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Objectively measured residential environment and self-reported health: A multilevel analysis of UK census data

Dunstan, Frank David John, Fone, David Lawrence, Glickman, Myer and Palmer, Stephen Royston 2013. Objectively measured residential environment and self-reported health: A multilevel analysis of UK census data. PLoS ONE 8 (7) , e69045. 10.1371/journal.pone.0069045

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Little is known about the association between health and the quality of the residential environment. What is known is often based on subjective assessments of the environment rather than on measurements by independent observers. The aim of this study, therefore, was to determine the association between self-reported general health and an objectively assessed measure of the residential environment. We studied over 30,000 residents aged 18 or over living in 777 neighbourhoods in south Wales. Built environment quality was measured by independent observers using a validated tool, the Residential Environment Assessment Tool (REAT), at unit postcode level. UK Census data on each resident, which included responses to a question which assessed self-reported general health, was linked to the REAT score. The Census data also contained detailed information on socio-economic and demographic characteristics of all respondents and was also linked to the Welsh Index of Multiple Deprivation. After adjusting for both the individual characteristics and area deprivation, respondents in the areas of poorest neighbourhood quality were more likely to report poor health compared to those living in areas of highest quality (OR 1.36, 95% confidence interval 1.22–1.49). The particular neighbourhood characteristics associated with poor health were physical incivilities and measures of how well the residents maintained their properties. Measures of green space were not associated with self-reported health. This is the first full population study to examine such associations and the results demonstrate the importance for health of the quality of the neighbourhood area in which people live and particularly the way in which residents behave towards their own and their neighbours’ property. A better understanding of causal pathways that allows the development of interventions to improve neighbourhood quality would offer significant potential health gains.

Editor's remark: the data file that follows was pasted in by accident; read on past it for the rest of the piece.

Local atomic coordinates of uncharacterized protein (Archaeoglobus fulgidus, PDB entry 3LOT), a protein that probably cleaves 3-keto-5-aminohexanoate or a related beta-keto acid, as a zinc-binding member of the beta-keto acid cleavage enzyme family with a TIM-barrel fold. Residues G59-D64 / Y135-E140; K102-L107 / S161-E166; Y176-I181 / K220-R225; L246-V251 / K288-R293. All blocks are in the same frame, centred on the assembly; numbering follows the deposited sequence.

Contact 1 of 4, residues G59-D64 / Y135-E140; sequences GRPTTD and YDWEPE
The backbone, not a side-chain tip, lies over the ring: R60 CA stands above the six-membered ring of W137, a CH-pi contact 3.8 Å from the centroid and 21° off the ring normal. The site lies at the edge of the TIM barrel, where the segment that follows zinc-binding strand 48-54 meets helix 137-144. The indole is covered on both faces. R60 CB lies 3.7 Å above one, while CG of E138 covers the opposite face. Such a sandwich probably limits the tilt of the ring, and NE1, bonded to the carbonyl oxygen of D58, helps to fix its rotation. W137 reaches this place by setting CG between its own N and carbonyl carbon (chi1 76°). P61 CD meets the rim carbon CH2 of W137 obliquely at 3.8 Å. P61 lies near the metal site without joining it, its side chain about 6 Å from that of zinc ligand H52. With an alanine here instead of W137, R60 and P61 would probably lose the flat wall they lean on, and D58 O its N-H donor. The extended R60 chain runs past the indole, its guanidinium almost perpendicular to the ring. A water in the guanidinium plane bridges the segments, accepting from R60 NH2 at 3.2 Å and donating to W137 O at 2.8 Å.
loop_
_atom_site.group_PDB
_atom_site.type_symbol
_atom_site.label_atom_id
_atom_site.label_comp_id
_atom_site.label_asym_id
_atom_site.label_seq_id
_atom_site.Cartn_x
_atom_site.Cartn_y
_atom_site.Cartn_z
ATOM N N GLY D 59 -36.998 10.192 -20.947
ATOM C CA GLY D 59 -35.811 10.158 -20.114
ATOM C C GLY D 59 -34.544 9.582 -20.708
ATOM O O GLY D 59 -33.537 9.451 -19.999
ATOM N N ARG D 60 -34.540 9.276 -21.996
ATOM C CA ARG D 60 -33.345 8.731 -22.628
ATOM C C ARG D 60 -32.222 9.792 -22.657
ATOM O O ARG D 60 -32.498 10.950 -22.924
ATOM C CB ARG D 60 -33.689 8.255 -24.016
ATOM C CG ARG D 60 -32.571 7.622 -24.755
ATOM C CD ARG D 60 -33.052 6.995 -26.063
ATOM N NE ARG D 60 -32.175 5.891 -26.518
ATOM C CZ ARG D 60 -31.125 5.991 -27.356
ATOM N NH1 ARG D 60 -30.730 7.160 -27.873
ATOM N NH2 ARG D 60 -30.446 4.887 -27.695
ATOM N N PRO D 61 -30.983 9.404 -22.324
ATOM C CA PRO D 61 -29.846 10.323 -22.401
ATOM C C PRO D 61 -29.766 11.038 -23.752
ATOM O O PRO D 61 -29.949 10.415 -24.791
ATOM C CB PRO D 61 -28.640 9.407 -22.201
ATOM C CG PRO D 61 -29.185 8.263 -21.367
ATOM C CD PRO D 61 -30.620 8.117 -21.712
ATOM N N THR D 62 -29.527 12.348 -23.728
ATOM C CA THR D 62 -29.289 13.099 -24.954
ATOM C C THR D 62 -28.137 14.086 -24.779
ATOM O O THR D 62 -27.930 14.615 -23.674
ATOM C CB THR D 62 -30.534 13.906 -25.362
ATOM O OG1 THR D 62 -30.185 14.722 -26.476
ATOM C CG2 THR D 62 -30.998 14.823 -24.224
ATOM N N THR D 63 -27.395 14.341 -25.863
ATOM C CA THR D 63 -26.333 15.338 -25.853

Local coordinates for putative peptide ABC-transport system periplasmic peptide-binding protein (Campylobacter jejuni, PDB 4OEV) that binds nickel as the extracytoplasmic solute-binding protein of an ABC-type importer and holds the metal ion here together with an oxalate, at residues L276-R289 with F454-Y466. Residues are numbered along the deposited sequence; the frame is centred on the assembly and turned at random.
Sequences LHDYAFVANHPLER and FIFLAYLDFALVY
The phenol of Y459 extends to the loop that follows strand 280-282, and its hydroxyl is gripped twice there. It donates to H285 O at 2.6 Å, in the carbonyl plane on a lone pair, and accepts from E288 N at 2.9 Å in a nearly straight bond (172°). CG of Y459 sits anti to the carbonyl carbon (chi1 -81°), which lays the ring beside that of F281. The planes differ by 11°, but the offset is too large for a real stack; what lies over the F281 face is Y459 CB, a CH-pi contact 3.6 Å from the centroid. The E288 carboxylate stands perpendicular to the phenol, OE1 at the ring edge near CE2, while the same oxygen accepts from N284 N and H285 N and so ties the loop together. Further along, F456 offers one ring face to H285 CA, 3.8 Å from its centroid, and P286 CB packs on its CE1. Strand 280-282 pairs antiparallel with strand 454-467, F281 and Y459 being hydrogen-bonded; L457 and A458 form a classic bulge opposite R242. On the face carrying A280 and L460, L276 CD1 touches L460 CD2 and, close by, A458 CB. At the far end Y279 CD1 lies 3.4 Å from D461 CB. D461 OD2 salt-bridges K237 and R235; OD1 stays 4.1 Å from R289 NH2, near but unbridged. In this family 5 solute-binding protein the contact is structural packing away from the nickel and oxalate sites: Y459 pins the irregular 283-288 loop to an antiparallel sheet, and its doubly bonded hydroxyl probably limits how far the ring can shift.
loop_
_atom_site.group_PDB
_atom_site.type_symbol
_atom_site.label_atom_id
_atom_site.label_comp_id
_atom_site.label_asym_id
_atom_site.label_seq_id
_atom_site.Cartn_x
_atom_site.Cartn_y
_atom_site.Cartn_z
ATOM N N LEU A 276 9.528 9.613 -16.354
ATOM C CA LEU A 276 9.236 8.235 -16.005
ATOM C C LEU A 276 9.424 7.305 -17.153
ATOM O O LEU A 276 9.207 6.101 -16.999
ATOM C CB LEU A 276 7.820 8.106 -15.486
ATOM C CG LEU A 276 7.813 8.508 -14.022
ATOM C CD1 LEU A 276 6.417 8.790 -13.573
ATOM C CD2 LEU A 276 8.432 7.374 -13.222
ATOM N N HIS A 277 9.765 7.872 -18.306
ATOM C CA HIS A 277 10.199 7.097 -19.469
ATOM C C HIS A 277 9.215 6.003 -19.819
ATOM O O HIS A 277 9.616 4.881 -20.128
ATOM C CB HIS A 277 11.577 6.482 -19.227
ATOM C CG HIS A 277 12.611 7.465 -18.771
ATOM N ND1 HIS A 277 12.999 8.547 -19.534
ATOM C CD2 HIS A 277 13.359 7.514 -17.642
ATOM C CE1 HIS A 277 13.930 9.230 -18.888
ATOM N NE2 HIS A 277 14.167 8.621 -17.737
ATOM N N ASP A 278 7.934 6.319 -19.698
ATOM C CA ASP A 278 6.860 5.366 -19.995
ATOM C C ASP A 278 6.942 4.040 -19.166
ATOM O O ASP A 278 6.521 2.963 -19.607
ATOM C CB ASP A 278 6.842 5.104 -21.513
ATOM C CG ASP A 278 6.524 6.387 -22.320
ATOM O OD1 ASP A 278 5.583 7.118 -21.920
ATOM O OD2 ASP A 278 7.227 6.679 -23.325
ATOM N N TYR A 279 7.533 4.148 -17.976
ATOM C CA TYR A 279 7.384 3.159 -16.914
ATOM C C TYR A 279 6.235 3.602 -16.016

Item Type: Article
Date Type: Publication
Status: Published
Schools: Psychology
Subjects: H Social Sciences > HA Statistics
R Medicine > RA Public aspects of medicine
Publisher: PLoS
ISSN: 1932-6203
Date of First Compliant Deposit: 30 March 2016
Last Modified: 09 Jun 2020 01:47

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